Both the Chinese and foreigners of Peking had been living with chaos and uncertainty for a long time. Ever since the downfall of the Qing dynasty in 1911, the city had been at the mercy of one marauding warlord after another. Nominally China was ruled by the Kuomintang, or Nationalist Party, under the leadership of Chiang Kai-shek, but the government competed for power with the warlords and their private armies, who controlled swathes of territory as large as western Europe. Peking and most of northern China was a region in flux.

Whatever the ferocity of the storm building outside—in Chinese Peking, in the Japanese-occupied north, across China and its 400 million people to the south—the privileged foreigners in the Legation Quarter sought to maintain their European face at all costs.

More than a few foreign residents of the Legation Quarter in its heyday described themselves as inmates, but if this gated and guarded section was indeed a cage then it was a gilded one, with endless games of bridge to pass the time. Sandwiched between the legations were exclusive clubs, grand hotels and department stores.

It was Europe in miniature, with European road names and electric streetlights. But lately the once-packed hotels and clubs had been a little somber, and sometimes they were half empty. In truth, the Wagons Lits and other night spots were out of date. Shanghai had better bars, had much better everything. Peking was a relic, a one-time capital that was now far too close to the Japanese war machine. The city, its foreigners and their clubs were victims of history and geography.

To make matters worse, rumour had it that Chiang Kai-shek was about to cut a deal with Tokyo. Chiang had fought a long and bitter internecine battle to become leader of the Kuomintang and his position was still precarious; he had political challengers to stave off as well as the Japanese, the warlords and the Communists. Many people believed he would sacrifice Peking in order to save his own skin.

The city’s inhabitants felt betrayed, expendable. The mood on the streets, of both foreign and Chinese Peking—in the crowded hutong, or alleyways, in the teeming markets where prices were rising and supplies of essentials were dwindling—was one of fear mixed with resignation.

When the catastrophe did finally hit, China would be thrown into a struggle for its very survival, in what would be the opening act of the Second World War. For now foreign Peking was in an uneasy lull, on the edge of panic at times, although an alcohol-fuelled denial and the strength of the silver dollar made life more bearable for many. An American or a European could still live like a king in this city, with a life of servants, golf, races, champagne-fuelled weekend retreats in the Western Hills. The storm might be coming, but the last foreigners in Peking had battened down the hatches very comfortably.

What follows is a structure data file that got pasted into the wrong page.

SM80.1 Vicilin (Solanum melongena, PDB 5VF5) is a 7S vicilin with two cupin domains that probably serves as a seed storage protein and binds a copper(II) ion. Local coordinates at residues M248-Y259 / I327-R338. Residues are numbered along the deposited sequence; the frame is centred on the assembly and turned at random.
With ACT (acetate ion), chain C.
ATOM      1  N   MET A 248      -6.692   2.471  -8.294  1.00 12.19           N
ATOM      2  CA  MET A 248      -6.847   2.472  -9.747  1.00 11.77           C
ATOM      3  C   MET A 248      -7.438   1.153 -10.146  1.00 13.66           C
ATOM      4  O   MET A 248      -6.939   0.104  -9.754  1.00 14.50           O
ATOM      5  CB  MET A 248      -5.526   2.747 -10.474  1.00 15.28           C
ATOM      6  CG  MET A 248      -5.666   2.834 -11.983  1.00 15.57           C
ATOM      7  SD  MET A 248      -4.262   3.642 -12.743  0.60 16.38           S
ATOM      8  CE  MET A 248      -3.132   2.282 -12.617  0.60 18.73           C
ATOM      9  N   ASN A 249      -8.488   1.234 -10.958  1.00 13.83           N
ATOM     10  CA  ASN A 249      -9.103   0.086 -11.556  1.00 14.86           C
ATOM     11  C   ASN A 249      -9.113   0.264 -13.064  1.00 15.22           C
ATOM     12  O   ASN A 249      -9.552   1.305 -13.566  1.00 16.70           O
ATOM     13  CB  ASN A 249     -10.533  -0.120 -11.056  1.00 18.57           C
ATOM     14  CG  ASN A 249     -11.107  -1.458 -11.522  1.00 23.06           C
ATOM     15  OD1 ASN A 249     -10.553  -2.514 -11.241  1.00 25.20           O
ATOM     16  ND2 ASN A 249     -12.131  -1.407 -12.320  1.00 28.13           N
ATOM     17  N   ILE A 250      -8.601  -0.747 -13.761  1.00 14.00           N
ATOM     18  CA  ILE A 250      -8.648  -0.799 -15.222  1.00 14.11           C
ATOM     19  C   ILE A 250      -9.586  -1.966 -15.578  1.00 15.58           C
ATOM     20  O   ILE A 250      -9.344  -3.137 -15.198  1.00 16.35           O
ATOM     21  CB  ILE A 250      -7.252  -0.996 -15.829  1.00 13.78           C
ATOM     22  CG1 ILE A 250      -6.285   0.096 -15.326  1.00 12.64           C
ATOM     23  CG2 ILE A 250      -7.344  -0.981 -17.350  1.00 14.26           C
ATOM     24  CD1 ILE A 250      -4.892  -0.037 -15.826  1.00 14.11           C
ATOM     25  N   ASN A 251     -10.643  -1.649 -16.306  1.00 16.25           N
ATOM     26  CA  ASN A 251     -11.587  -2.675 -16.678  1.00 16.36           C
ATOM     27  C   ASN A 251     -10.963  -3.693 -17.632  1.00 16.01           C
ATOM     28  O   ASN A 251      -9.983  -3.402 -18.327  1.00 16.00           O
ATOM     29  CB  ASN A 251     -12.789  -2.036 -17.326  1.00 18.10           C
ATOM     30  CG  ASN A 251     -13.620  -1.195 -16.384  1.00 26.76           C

The hunt for a young woman’s killer was about to consume, and in some ways define, the cold and final days of old Peking.

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What People are saying about this

From the Publisher
“This is a good murder story, well told, with all the additional pleasures that a knowledgeable tour guide to old China can provide. Grateful readers could scarcely ask for more.”  – Joseph Kanon, author of Istanbul Passage, in The Washington Post

“Never less than fascinating… one of the best portraits of between-the-wars China that has yet been written.” – The Wall Street Journal

“Midnight in Peking is both a detective story and a social history, and therefore – as it should – always keeps the hunt for Pamela’s killers somewhere near the center of the narrative. [Paul French] is a wonderfully dexterous guide” – Jonathan Spence in The New York Review of Books

“A crime story set among sweeping events is reminiscent of Graham Greene, particularly The Third Man, while French's terse, tightly-focussed style has rightly been compared to Chandler. Midnight in Peking deserves a place alongside both these masters.” – The Independent

“A page-turning and fascinating true crime book. This is a genre-breaker that captures the atmosphere of 1930s Peking.” – The Bookseller [selected as One to Watch]

“…the most talked-about read in town this year.” – The New Yorker’s Page-Turner Blog

“Midnight in Peking is true-crime writing at its best, full of vivid characters, an exotic locale, secrets galore, and a truly bewildering mystery.” – The Christian Science Monitor

“…A compulsively readable true crime work in the tradition of Devil in the White City.” – The Atlantic.com

“Not only does Mr. French succeed in solving the crime, he resurrects a period that was filled with glitter as well as evil, but was never, as readers will appreciate, known for being dull.” – The Economist

“An engrossing read” – Oprah.com

“In today’s Beijing, French’s portrait feels surprisingly germane.” – The Los Angeles Times

“Part historical docudrama, part tragic opera… [French] tells this sorry tale with the skill of an Agatha Christie.” – The Financial Times

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Midnight in Peking : How the Murder of a Young Englishwoman Haunted the Last Days of Old China 4.2 out of 5 based on 0 ratings. 23 reviews.
shayrp76 More than 1 year ago